What happens before the trial? Ka ahatia i mua i te whakawātanga.

There's a lot that happens leading up to the trial, including court appearances for the defendant (but not you, usually). Your police officer in charge or specialist support person will keep you informed, but there'll be times when progress might seem slow.

Closer to the time of the trial a Sexual Violence Victim Advisor will be in touch to offer you support and to organise a visit to the court to get familiar with the surroundings. Also, police may ask you to refresh your memory by re-reading your statement and watching the interview they recorded earlier.

You'll meet the prosecuting lawyer who presents the case against the person accused of the crime. They'll explain the court process and discuss how you're going to give evidence.  They can't talk to you about your actual evidence.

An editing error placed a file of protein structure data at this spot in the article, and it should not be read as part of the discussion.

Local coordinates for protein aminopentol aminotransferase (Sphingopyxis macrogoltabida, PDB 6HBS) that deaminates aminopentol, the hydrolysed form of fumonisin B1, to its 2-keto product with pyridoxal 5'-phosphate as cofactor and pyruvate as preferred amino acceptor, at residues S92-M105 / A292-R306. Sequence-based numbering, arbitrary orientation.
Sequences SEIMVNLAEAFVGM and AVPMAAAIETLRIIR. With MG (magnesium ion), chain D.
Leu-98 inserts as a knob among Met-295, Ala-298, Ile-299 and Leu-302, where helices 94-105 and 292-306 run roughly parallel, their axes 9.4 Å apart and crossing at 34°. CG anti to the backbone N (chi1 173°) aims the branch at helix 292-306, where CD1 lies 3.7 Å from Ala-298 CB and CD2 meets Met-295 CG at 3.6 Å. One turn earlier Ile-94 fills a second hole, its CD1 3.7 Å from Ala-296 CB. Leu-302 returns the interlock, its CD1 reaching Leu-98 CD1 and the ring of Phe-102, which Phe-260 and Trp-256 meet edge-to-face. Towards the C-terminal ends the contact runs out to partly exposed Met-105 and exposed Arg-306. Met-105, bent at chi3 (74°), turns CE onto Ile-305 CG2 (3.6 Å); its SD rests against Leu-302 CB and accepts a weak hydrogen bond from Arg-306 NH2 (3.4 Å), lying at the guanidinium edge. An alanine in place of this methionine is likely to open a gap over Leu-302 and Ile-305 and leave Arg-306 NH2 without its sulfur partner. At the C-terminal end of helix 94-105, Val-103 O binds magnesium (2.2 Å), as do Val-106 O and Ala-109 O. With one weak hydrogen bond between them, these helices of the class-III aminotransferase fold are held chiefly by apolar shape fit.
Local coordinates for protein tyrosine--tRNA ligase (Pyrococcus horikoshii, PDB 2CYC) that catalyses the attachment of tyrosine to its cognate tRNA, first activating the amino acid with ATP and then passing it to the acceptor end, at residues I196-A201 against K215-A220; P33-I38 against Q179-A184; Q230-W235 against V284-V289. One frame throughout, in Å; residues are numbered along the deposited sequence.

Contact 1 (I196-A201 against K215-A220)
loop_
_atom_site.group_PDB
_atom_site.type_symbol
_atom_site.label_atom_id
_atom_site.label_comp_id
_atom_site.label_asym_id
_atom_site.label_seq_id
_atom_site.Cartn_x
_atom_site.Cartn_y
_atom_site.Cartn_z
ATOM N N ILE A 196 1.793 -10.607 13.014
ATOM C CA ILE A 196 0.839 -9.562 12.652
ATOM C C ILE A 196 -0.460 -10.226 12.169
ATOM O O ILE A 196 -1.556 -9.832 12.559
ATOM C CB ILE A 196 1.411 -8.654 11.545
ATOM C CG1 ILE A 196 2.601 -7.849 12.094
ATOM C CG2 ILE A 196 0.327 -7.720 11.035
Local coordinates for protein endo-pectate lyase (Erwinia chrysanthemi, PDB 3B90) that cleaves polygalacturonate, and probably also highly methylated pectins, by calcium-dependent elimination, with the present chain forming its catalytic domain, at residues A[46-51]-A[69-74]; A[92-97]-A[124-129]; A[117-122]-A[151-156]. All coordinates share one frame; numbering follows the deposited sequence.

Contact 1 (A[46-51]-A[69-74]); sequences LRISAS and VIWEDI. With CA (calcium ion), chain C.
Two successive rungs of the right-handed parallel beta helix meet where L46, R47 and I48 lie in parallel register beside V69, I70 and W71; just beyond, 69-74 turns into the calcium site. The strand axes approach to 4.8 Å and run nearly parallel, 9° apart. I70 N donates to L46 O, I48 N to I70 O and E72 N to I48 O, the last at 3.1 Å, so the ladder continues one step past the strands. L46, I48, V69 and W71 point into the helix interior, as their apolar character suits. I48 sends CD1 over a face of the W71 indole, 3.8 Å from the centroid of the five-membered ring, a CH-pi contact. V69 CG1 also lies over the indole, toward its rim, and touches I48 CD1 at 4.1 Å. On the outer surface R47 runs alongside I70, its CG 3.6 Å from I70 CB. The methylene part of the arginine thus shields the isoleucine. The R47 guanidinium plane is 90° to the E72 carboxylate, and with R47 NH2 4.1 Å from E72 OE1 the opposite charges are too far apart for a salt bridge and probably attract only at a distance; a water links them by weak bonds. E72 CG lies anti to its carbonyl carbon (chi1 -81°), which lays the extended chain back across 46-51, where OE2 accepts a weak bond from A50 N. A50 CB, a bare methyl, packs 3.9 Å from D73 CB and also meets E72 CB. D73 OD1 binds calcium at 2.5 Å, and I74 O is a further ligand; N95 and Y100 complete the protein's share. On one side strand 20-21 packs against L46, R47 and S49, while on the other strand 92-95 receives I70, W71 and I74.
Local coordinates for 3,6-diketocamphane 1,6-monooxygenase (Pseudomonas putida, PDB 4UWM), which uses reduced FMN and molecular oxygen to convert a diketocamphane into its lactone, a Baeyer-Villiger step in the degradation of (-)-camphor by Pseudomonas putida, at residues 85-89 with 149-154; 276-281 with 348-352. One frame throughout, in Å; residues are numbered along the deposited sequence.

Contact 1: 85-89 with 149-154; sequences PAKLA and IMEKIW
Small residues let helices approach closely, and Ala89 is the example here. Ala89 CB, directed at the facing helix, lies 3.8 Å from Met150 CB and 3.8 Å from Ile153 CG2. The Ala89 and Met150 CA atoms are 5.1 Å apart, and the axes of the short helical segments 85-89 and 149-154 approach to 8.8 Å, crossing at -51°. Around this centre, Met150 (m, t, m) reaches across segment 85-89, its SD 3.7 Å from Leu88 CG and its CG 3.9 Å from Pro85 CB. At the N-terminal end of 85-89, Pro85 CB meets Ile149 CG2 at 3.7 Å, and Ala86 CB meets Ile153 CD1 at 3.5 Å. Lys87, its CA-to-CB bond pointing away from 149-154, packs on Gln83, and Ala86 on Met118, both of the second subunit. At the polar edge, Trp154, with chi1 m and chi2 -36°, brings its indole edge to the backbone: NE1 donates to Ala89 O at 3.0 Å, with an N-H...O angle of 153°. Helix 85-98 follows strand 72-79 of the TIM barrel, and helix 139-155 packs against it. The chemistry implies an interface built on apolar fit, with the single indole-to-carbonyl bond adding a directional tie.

"It was 16 months from when I went to the police initially until it went to court. It was a long wait."

- Anonymous victim-survivor

Before trial support options

Pre-trial hearings

Pleading guilty, or not-guilty

Will the defendant be kept in custody?

Types of trial

Ways of giving evidence

Interpreters and assistance 

Your privacy

Continue to The Trial Itself

MYTH: He's a man, if he really didn't want it to happen he could have stopped it...

FACT: There's no 'normal' reaction to sexual violence; some people may fight back and others might freeze. Some may be manipulated or threatened into sexual violence - anyone can be a victim.

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